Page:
Seeing as it’s the first week of a new year, I’m sure many of you are already cleaning up your diet, getting to the gym and doing your best to harness the motivation that only early January can provide and make a significant change to your lifestyle and health.
I REALLY want it to work for you. I REALLY want you to not need me or any other health coach to help you make the permanent changes you want to make, but I know the sad reality of the statistics. After having worked in the health and fitness industry for close to twenty years, I can state with confidence that the deck is stacked against us when it comes to making big, dramatic changes in our lives, particularly when that change involves food and exercise habits. The reality can sound harsh, but we have to face this monster head on and realize that permanent changes to diet and lifestyle require MONUMENTAL preparation and education. This isn’t something that most people just “do”. Embracing different eating and exercise habits is something that often requires deep changes to our identity and our relationship with ourselves. My point is, it’s hard. It’s okay that it’s hard because it’s still do-able, but I think it’s really important to respect the challenge in order to rise up to it.
Enter the “Keto” diet. Keto is having a (another) moment in the sun right now and I’m willing to bet that if you’ve been within sniffing distance of the internet sometime in the past six months you’ve probably heard of it. If not, let me give you a VERY quick run-down.
A ketogenic diet is a type of nutritional intake that maximizes your body’s output of ketone bodies. That’s not a bad thing and in fact, as a holistic nutritionist with a strong background in ancestral and paleo diets, I believe a ketogenic diet can be very appropriate for some populations and could even reverse serious diseases like diabetes and heart disease and keep other diseases like Parkinson’s, Epilepsy and MS at bay.
Now, that being said, let me get to the point of this post. I would hate to discourage anyone that’s 100% committed and excited to embrace a ketogenic diet, but I feel like it’s my duty, as your friendly, neighbourhood holistic nutritionist to tell you some things you NEED TO KNOW before embarking on a ketogenic diet and perhaps suggest a more realistic and sustainable approach as a starting place.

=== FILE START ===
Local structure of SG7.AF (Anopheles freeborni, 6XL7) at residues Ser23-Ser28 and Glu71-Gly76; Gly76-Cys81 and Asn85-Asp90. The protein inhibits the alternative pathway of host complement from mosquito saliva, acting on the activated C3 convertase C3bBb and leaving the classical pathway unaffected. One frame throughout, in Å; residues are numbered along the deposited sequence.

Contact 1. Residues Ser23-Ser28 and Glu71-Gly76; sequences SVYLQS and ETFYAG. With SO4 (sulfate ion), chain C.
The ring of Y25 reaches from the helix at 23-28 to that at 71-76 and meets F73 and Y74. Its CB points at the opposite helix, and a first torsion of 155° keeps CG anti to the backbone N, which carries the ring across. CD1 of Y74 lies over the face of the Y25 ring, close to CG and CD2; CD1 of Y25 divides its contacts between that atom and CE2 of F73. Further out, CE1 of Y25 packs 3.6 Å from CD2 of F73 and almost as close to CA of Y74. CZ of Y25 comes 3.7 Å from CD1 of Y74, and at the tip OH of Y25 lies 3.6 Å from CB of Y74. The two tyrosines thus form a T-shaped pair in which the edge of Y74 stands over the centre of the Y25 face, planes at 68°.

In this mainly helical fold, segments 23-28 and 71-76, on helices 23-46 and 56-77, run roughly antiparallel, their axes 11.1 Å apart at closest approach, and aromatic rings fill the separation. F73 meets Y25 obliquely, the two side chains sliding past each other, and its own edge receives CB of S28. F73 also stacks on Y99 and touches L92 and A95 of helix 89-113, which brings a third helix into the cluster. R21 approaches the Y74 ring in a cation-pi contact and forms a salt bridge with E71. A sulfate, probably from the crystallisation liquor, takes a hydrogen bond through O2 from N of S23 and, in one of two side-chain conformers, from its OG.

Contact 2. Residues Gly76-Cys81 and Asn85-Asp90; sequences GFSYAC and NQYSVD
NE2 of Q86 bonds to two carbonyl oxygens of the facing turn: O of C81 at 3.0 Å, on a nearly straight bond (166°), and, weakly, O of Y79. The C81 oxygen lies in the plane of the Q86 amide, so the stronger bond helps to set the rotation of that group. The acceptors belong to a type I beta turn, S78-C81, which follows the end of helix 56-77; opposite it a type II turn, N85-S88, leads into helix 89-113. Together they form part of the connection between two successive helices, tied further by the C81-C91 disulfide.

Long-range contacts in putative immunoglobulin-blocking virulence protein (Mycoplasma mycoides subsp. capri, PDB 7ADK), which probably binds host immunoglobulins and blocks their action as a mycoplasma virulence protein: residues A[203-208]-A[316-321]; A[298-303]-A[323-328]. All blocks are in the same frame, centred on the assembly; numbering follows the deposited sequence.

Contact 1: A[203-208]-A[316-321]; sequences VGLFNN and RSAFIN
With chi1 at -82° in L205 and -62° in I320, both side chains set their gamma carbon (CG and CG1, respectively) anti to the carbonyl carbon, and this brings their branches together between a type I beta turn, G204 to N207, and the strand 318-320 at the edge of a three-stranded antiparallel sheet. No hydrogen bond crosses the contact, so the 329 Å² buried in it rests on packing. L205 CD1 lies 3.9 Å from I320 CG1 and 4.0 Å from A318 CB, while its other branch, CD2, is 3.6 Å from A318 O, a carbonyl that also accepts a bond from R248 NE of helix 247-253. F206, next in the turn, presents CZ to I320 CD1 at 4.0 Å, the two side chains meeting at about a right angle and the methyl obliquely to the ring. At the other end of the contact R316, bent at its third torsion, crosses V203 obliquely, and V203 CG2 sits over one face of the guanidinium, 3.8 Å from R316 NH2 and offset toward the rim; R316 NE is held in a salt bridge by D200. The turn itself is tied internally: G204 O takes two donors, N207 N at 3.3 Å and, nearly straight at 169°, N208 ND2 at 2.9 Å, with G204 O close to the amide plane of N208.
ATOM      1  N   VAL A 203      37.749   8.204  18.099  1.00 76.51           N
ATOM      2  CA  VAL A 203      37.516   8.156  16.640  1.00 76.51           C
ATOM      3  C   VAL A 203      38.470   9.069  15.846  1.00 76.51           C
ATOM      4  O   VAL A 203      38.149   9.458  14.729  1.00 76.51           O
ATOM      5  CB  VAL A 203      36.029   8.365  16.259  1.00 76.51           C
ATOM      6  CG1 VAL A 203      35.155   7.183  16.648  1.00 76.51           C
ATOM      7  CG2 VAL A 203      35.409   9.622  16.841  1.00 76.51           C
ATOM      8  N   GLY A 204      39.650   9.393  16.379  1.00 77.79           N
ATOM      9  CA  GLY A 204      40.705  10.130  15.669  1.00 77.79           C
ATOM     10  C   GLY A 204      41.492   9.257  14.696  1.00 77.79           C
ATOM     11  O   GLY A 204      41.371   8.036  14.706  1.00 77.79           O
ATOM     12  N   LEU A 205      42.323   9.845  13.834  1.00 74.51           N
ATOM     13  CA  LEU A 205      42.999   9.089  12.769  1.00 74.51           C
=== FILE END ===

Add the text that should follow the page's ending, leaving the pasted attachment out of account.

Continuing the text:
I see the difficulty and the learning curve that people face when moving to a paleo-inspired ancestral diet first hand in my practice. In some cases people have to learn or re-learn the fundamentals of nutrition. They may have to start with basics like learning about macronutrients, for example knowing how to identify which foods are considered fats, proteins or carbohydrates. They may have to learn how to read labels and how to identify hidden sugars in foods. They may have to completely overhaul their kitchen and their eating habits and figure out just what the hell they’re going to eat if they can’t eat grains, dairy, alcohol, processed oils, sugar or any food containing those things. It can really be a lot to take in and I encourage my clients to be easy about the process and give themselves a year or better to really master the basics of eating an ancestral/paleo diet.
If you’re considering a ketogenic diet, take all of that and multiply it by about ten… because that’s the sort of time, effort and difficulty you can expect when embarking on a ketogenic diet without first having mastered a paleo/ancestral eating approach.
There’s more than one way to get your body into ketosis, but in the standard keto diet it’s due to consuming very little carbohydrate and forcing your body to burn ketone bodies for fuel. Basically, we’re talking about a very low-carb diet; typically less than 25 grams of net carbs per day-if you don’t know what that means then I’m going to say you’re probably not ready for keto. It’s absolutely ESSENTIAL that you don’t consume more than 25 grams of net carbs per day, which means you HAVE to count your carbohydrate intake, which means using a tracking app or some other method. I counted the old-fashioned way with a note pad, calculator and nutrition databases in these things called BOOKS for YEARS. It was a horrible, time-sucking, deflating way to spend my twenties. Apps like Cronometer have actually made that process fun for me (but I’m a total nutrition geek), so that part might not be so bad if you’re the type that loves to plan like a diamond thief. So that’s job one, you have to count, and not just carbs. You have to count protein grams, fat grams and probably calories as well if weight loss or weight gain is a goal. That alone could take an extra fifteen minutes per day and you’ll likely need to adjust it throughout the day if you have to deviate from your plan at all. One common mistake people make when trying to eat a keto diet is not tracking their macros and consuming a lot more fat than they typically would yet not reducing the carbs to the point where they enter ketosis. That’s a recipe for fat GAIN and metabolic stress that leads to a host of disease conditions. Carbs + fat = fat storage. Fat-carbs= fat burning. Over-consuming protein is a concern as well. We’re looking for .8-1.2 grams of protein per pound of lean body mass (if this is Greek to you as well, keto may be a bit too much right now).